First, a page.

Mr. Williams, tall and dapper, with a silver mustache as groomed as his South Lawn greensward, was averse to publicity during his 46-year tenure but had a pivotal role in maintaining the continuity and integrity of the historic landscape — and making sure the turf was repaired after the annual Easter Egg Roll.
He was appointed White House head gardener in 1962 and retired in 2008, but as a government horticulturist, he had worked on White House garden projects going back to the Truman era.
While charged with installing such landscape additions as President Gerald R. Ford’s swimming pool and first daughter Amy Carter’s treehouse, he did so without compromising the master plan laid down by landscape architect Frederick Olmsted Jr. in the 1930s, said historian Jonathan Pliska.
Mr. Williams knew each of the 400 trees on the grounds and led a team charged with preserving specimens — or propagating their offspring — going back to the time of President John Quincy Adams.
“No president, maybe except for Thomas Jefferson, has had as big an impact on the garden as Mr. Williams,” said Pliska, author of “A Garden for the President.” “He’s on the Mount Rushmore of who’s contributed the most, and he’s unfortunately one of the least known. But that’s how he wanted it.”
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Although he had little formal training, Mr. Williams’s horticultural skills, work ethic and high standards secured him a spot as superintendent of the District’s Kenilworth Park and Aquatic Gardens, where the White House had its working greenhouses. From the mid-1950s, he was regularly assigned to landscape projects at the White House and took up his full-time supervisory post there in 1962.
Mr. Williams was the last surviving member of the team behind the modern-day Rose Garden.
Early in his presidency, John F. Kennedy wanted a complete reworking of the West Garden outside the Oval Office to establish a space that could be used as an outdoor stage for ceremonies. The old garden was a dull confection of clipped privet hedges, and the narrow steps connecting it to the president’s office were an awkward spot for addressing crowds.
Kennedy turned to his wife’s friend, arts patron and garden designer Rachel “Bunny” Mellon, to design the new garden. Mellon, in turn, sought design counsel from society landscape architect Perry Hunt Wheeler. She had just four months to create a design and build and plant the garden.
“Her approach was to find an individual she could communicate with, one who knew horticulture and gardening, could manage a work crew on short deadlines, and was aware of the particular and sometimes peculiar ways of the White House,” historian William Seale wrote in the journal of the White House Historical Association. “It seemed at first a daunting task, but it did not turn out to be. Close at hand was Irwin M. Williams.”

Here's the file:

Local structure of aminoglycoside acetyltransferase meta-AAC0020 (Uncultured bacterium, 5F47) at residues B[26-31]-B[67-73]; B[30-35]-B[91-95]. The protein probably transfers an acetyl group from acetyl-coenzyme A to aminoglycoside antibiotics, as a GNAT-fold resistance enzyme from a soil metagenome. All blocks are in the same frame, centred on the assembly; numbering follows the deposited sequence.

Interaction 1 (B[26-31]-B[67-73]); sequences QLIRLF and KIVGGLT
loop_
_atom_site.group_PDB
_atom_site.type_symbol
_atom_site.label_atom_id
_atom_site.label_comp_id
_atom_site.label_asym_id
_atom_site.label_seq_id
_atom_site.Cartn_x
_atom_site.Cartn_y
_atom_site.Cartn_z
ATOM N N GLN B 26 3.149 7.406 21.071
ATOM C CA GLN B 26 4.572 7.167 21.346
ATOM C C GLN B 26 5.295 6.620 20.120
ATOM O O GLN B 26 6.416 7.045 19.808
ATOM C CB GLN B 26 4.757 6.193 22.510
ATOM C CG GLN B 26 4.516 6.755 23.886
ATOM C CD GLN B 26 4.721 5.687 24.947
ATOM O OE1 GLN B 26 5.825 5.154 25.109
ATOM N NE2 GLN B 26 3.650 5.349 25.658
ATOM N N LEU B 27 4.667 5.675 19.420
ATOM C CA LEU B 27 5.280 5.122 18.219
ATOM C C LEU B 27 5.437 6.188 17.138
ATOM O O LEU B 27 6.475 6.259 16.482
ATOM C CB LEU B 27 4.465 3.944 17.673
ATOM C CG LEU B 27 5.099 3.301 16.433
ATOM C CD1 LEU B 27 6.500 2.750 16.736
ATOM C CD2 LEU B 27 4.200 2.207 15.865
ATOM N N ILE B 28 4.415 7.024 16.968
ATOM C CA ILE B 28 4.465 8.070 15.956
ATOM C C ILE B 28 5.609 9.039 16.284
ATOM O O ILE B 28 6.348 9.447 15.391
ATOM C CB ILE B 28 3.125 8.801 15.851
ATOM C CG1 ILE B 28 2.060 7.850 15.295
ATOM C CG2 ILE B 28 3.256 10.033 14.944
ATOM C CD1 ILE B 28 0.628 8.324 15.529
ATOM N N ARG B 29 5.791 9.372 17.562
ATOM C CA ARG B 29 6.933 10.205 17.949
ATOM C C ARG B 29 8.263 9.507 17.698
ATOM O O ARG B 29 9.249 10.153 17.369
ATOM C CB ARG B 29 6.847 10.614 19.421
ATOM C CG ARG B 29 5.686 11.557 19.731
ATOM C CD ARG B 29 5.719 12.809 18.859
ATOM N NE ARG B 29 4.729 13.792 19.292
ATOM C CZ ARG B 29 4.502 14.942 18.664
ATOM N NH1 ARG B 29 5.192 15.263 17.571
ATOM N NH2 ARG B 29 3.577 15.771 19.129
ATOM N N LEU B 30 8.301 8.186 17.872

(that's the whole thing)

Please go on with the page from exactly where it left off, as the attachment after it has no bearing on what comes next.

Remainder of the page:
The new garden featured broad steps that could be used as a stage, a central lawn for assembled dignitaries, and a framework of ornamental trees, boxwood hedging and rose bushes for the seasonal plantings that provide color from April to November. (He planted at home the same rose varieties as the ones he placed in the Rose Garden so that he could master their cultivation.)
Mr. Williams was an expert in digging and moving mature trees, and he brought four large saucer magnolias from the Tidal Basin to the Rose Garden to mark the garden’s corners.
After Kennedy’s assassination in November 1963, Mr. Williams worked with Mellon to renovate the East Garden on the other side of the South Portico, dedicated to Jacqueline Kennedy during the Johnson administration.
“He was a consummate servant at the palace,” Seale said in an interview. “His only interest was doing his job well and right, and he was very particular.”
Irvin Martin Williams was born in Engle, W.Va., on March 18, 1926, and was the son of a farming family that moved to Northern Virginia when he was a boy.
Survivors include his wife of 67 years, Dorothy Dailey Williams of Herndon, Va.; children Donald Williams of Lorton, Va., Gary Williams of Richmond, Richard Williams of Herndon, Bruce Williams of Arlington, Va., and Patricia Williams of Paragon, Ind.; and eight grandchildren.
In retirement, Mr. Williams propagated boxwood, and over the years, he became a collector of antique clocks and the lead crystal vases used to adorn luxury automobiles.
Even to family, Mr. Williams spoke little of his interactions with presidents. He asked one of his grandsons to gather acorns so President Ronald Reagan could feed the squirrels in the Rose Garden.
But Mr. Williams had a love-hate relationship with the squirrels that each fall eyed the many thousands of newly planted tulip bulbs as an invitation to a feast. Ever the pragmatist, Mr. Williams would place containers of peanuts at the base of the trees to appease the furry marauders. (At heart, he was a pet lover who adopted Pushinka, the puppy Soviet leader Nikita Khrushchev had given to the Kennedys.)
Mr. Williams helped presidents install their personal landscape elements, and after assisting George H.W. Bush in building his horseshoe pitch, he would sometimes join the president in a game.
Fortunately, Mr. Williams didn’t have to play down. “Mr. Bush was really good. My father tried to beat him but never could,” Bruce Williams said.
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